Will Loans Get Cheaper?
One leading provider of personal loans has cut its interest rates. Will other lenders follow suit, or is credit still crunched?
Earlier this week, Moneyback Bank, a leading provider of personal loans, announced a cut in its interest rates. Since its launch by Alliance & Leicester in June 2005, Moneyback Bank has been almost permanently resident in the Best Buy tables for loans. This week, it cuts its rates on loans of between £7,500 and £15,000 by 0.6%, down to 7.8% typical APR.
However, Moneyback Bank actually increased its rates by 0.8% three weeks ago, so this latest move means that its rates are still higher they were a month back. Nevertheless, this cut propels Moneyback Bank back among the market leaders, as the following table shows:
Best Buy loans for £10,000 over five years (without payment protection insurance)
As you can see, borrowing £10,000 over sixty months will cost you about two grand in interest, with monthly repayments of around £200. Although this may seem fairly competitive, rates were much lower last year. Indeed, in early 2007, several lenders were dishing out loans at rates under 6% APR. Hence, thanks to the ongoing credit crunch, interest bills on personal loans have risen by about a third.
Are rates poised to fall?
Although this move by Moneyback Bank may signal the start of a round of rate cuts, I doubt that other lenders will follow suit. To me, a rate rise of 0.8% followed by a rate cut of 0.6% suggests that the bank decided to ease off by dropping out of the Best Buy tables for a few weeks.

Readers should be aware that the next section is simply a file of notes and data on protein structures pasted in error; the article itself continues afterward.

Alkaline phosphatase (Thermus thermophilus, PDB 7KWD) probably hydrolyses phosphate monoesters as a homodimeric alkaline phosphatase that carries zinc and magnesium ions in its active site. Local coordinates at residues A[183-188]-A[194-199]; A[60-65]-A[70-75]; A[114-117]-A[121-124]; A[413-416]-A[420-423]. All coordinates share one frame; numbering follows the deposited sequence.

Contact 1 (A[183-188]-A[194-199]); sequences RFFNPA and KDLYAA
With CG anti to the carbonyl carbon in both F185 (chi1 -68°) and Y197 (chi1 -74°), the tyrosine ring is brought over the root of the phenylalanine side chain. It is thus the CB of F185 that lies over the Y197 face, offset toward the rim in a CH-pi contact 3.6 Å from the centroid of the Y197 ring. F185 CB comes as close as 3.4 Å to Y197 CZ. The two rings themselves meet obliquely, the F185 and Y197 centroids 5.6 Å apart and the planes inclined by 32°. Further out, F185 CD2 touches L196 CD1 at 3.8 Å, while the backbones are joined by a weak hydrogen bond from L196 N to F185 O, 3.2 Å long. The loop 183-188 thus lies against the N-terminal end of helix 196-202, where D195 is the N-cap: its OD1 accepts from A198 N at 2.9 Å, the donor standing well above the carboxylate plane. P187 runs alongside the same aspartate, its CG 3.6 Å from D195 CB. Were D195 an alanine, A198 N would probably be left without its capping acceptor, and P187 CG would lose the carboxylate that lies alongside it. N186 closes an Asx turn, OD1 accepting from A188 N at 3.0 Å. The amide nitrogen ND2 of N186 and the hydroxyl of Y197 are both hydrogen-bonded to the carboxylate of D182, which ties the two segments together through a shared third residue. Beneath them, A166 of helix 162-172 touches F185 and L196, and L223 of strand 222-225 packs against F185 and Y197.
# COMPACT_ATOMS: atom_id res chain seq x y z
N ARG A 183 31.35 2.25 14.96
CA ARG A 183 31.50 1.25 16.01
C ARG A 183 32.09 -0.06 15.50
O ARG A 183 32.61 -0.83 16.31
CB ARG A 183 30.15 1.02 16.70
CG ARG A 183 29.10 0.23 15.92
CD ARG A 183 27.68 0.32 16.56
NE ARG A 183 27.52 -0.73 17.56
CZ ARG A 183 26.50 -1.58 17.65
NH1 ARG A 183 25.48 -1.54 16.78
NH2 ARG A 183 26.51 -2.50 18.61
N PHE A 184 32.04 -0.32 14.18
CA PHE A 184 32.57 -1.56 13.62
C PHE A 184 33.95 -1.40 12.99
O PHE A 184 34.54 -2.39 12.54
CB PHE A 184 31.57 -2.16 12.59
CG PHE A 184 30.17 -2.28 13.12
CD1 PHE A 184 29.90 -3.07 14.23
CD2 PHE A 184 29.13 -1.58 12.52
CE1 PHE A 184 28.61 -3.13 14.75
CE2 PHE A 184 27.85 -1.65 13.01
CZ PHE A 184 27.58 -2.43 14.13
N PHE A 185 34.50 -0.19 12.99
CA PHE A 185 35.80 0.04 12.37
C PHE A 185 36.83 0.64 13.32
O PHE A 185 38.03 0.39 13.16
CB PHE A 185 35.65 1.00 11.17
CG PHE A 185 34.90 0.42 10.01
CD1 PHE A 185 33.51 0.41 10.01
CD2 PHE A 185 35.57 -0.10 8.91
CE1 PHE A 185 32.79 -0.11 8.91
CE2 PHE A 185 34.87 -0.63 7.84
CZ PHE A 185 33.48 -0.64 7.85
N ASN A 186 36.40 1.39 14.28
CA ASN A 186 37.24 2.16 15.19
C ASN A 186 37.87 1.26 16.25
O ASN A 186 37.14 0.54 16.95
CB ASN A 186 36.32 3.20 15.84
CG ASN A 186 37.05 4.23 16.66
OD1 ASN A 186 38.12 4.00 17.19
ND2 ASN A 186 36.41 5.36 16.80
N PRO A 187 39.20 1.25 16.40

What's more, given the huge uncertainty in the banking industry at present, I would be very surprised to see personal-loan providers make authentic cuts to their interest rates. Frankly, banks are experiencing some of the worst conditions seen for a century, and they plan to rebuild their profits by increasing -- not reducing -- margins. Thus, any rate changes are likely to be short-term shuffles, rather than any long-term campaign to reduce the cost of borrowing.
Five ways lenders fleece you
By shopping around, you can save hundreds (or even thousands) of pounds during the life of your loan. However, you should tread carefully in order to avoid these five traps:
1. CHAPS fees: some lenders charge you a steep fee for delivering same-day funds. For example, a speedy CHAPS payment from Lombard Direct will set you back £45.
2. Courier charges: a few lenders will rush your loan agreement or cheque to you by courier. At Sainsbury's Finance, this service costs £50.
3. Payment holidays: at Tesco Personal Finance, your first loan repayment comes out after three months, instead of one. Alas, this two-month break bumps up your interest bill, making your loan more expensive. As ever, convenience comes at a cost!
4. Typical APRs: the typical APRs quoted by lenders must be applied to two-thirds (67%) of loans granted. However, your rate may vary and could be considerably higher than that advertised.
5. Payment protection insurance: last but not least, we have PPI. Never buy this rip-off accident, sickness and unemployment cover from a lender. If you need this protection, then buy it from an independent provider, such as award-winning Fool partner British Insurance.
Finally, when you're looking for a loan, be sure to use an independent, unbiased loan search engine. Otherwise, you may miss out on the best deal on the day!